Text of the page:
Ed Chung Click to download hi-resolution image

Expertise: Criminal justice, policing, civil rights, public safety

Ed Chung is the vice president for Criminal Justice Reform at American Progress. His work focuses on reducing the footprint of the criminal justice system while making it fairer, more equitable, and more effective. Under the banner of Smart on Crime, Chung has developed a variety of policies and legislation around comprehensive public safety strategies, sentencing and prison reform, opportunities for those who are justice-involved, and ending the war on drugs. His work has been cited in The New YorkerSlate, and HuffPost, among other national publications, and he often appears as a subject matter expert on media platforms such as NPR, Sirius XM, and the Progressive Voices Network. Chung also co-hosts Thinking CAP, a weekly news and political podcast by American Progress.

Prior to joining American Progress, Chung was a senior adviser and special counsel at the U.S. Department of Justice, where he focused on criminal justice, policing, and civil rights issues at the Office of Justice Programs and the Civil Rights Division. In those capacities, he created a national initiative for building trust between the justice system and the communities it serves; coordinated the Obama administration’s violence reduction and second chance efforts under the My Brother’s Keeper initiative; led an interagency effort to reduce the use of military equipment by law enforcement; and worked to increase national collection of data related to criminal justice and policing. Chung also was a federal prosecutor in the Civil Rights Division and received the John Marshall Award for successfully prosecuting the first case under the Matthew Shepard and James Byrd Jr. Hate Crimes Prevention Act of 2009.

Since receiving his J.D. from the Georgetown University Law Center, Chung’s experience has included serving as senior policy adviser at the White House Domestic Policy Council; counsel to Sen. Patrick Leahy (D-VT) in the U.S. Senate Committee on the Judiciary; and assistant district attorney at the New York County District Attorney’s Office in Manhattan. He holds a master’s in international affairs from the George Washington University Elliot School of International Affairs, and a bachelor’s in political science from Boston College.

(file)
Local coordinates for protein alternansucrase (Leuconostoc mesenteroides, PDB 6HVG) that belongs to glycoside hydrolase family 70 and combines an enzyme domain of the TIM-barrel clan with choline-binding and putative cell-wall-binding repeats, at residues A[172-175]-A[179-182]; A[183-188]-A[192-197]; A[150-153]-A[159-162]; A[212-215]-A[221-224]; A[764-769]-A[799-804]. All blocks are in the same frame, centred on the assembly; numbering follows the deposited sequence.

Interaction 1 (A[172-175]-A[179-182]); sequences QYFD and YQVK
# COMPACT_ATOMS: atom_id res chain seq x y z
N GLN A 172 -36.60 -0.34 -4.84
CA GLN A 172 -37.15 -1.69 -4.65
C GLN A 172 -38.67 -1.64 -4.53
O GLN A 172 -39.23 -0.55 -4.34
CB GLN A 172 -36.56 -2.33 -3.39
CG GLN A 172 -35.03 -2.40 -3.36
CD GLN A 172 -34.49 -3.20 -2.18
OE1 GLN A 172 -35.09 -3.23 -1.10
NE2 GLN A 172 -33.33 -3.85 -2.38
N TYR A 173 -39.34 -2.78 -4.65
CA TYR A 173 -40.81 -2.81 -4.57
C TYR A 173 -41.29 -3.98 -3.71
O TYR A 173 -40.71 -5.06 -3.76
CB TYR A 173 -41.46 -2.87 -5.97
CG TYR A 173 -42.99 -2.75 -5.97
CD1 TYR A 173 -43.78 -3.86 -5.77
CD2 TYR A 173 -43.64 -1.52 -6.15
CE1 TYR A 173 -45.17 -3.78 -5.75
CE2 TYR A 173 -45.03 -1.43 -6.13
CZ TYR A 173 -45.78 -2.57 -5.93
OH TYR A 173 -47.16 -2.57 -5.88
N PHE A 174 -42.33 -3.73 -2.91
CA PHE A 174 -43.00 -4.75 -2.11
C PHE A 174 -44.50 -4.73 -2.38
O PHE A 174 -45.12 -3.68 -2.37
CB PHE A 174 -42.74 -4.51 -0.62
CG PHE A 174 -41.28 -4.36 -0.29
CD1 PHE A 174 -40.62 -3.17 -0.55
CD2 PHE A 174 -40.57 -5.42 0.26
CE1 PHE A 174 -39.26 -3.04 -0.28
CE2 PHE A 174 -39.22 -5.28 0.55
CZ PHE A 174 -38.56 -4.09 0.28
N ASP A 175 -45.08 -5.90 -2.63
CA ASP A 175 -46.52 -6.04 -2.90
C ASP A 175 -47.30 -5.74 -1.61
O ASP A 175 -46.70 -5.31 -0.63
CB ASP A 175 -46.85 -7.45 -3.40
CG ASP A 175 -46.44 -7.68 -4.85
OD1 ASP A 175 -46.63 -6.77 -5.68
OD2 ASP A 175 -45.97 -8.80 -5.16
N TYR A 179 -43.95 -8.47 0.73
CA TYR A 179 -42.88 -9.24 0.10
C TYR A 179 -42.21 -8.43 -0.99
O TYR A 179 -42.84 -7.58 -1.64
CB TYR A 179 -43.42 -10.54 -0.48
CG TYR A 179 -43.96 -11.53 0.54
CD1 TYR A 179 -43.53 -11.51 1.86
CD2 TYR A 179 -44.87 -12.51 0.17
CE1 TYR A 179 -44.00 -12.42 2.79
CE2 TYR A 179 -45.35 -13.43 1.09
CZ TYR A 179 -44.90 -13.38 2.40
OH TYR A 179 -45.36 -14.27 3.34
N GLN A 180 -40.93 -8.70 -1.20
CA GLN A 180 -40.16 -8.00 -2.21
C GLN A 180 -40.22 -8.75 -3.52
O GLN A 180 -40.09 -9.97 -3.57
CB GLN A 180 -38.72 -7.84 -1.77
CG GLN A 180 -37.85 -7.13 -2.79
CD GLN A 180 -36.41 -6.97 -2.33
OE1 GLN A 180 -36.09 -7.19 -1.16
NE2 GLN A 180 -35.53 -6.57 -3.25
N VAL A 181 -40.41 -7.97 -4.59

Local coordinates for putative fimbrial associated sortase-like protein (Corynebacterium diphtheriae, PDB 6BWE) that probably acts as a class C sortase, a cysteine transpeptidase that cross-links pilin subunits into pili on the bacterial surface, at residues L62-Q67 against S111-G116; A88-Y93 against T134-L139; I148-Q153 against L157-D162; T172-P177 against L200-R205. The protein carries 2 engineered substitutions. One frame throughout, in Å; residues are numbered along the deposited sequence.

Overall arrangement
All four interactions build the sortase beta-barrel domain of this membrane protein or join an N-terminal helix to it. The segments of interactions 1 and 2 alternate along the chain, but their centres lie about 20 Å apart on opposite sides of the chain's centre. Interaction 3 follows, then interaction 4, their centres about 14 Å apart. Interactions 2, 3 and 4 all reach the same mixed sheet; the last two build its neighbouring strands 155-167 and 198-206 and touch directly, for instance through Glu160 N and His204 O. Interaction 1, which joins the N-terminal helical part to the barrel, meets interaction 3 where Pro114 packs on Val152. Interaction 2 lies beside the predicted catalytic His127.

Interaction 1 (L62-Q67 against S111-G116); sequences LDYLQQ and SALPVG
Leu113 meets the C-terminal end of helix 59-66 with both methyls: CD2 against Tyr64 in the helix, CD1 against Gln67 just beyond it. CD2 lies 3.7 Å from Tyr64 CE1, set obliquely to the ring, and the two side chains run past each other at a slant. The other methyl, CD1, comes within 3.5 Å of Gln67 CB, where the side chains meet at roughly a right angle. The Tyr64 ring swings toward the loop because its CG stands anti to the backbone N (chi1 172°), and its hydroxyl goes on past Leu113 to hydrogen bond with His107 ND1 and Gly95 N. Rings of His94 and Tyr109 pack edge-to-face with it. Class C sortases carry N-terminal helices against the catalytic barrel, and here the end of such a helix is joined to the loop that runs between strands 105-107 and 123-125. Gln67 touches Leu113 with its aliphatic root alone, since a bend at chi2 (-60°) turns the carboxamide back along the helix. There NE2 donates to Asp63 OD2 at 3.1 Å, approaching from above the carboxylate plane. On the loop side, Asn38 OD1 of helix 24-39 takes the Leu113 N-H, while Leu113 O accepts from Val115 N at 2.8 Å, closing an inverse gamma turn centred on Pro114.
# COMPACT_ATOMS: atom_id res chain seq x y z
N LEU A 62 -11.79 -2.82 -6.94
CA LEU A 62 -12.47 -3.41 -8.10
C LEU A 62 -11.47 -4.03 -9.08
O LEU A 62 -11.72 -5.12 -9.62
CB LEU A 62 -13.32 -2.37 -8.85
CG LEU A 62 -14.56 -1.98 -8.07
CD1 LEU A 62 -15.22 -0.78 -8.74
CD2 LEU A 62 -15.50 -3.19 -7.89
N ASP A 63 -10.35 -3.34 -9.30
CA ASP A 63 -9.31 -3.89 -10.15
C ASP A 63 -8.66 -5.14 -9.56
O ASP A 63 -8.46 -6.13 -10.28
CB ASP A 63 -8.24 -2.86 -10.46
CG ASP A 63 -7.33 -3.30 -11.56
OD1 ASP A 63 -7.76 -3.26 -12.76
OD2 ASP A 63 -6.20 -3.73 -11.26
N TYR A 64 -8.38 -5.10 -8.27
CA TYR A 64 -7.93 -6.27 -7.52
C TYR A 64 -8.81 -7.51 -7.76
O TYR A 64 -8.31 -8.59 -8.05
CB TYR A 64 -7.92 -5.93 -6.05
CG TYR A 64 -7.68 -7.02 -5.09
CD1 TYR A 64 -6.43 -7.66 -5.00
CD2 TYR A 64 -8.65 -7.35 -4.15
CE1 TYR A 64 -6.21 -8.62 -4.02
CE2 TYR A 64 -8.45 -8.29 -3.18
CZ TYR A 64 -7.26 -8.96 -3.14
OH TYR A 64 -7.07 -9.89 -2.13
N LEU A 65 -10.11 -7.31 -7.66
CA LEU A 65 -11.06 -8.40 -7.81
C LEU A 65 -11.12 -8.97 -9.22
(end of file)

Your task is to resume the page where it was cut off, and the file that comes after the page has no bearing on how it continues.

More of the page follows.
By Ed Chung
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Are There Any Adults in the Room?Center for American ProgressSeptember 13, 2018
Jason Kander Goes Outside the WireCenter for American ProgressSeptember 6, 2018
The Biggest Enemy on Social Media Is the UserCenter for American ProgressSeptember 6, 2018
How Brett Kavanaugh Will Provide Cover for TrumpCenter for American ProgressSeptember 6, 2018
Thinking CAP Season 2 – Coming September 6!Center for American ProgressSeptember 5, 2018
Rethinking Federal Marijuana PolicyCenter for American ProgressMay 1, 2018
How Cities Are Getting Smart on Second ChancesCenter for American ProgressApril 19, 2018
Congress Has a ‘Second Chance’ for Bipartisan Criminal Justice ReformThe HillApril 12, 2018
Why Prison Reform Is Not Enough to Fix the U.S. Criminal Justice SystemCenter for American ProgressMarch 23, 2018
The Rise of HateCenter for American ProgressMarch 22, 2018
Resisting ‘Tough on Crime’: Smarter Ways to Keep American Cities SafeCenter for American ProgressFebruary 1, 2018
Jeff Sessions Is Just Wasting Time Cracking Down on MarijuanaFortuneJanuary 9, 2018
It’s Time to Get Smart on CrimeCenter for American ProgressOctober 10, 2017
Congress Can Lead on Criminal Justice Reform Through Funding ChoicesCenter for American ProgressSeptember 7, 2017
Criminal justice reform starts before the trial and sentenceThe HillJuly 7, 2017
The Right Way to ‘Send in the Feds’Center for American ProgressJune 19, 2017
Smart on Crime: An Alternative to the Tough vs. Soft DebateCenter for American ProgressMay 12, 2017
Understanding Trump’s Flimsy Case Against So-Called Sanctuary JurisdictionsCenter for American ProgressMay 10, 2017
The Trump Administration Is Putting DOJ Policing Reform Efforts at RiskCenter for American ProgressApril 13, 2017
True Criminal Justice Makes Right Those Who Were WrongedRealClearPolicyFebruary 18, 2017
Beyond ‘Law and Order’Center for American ProgressFebruary 6, 2017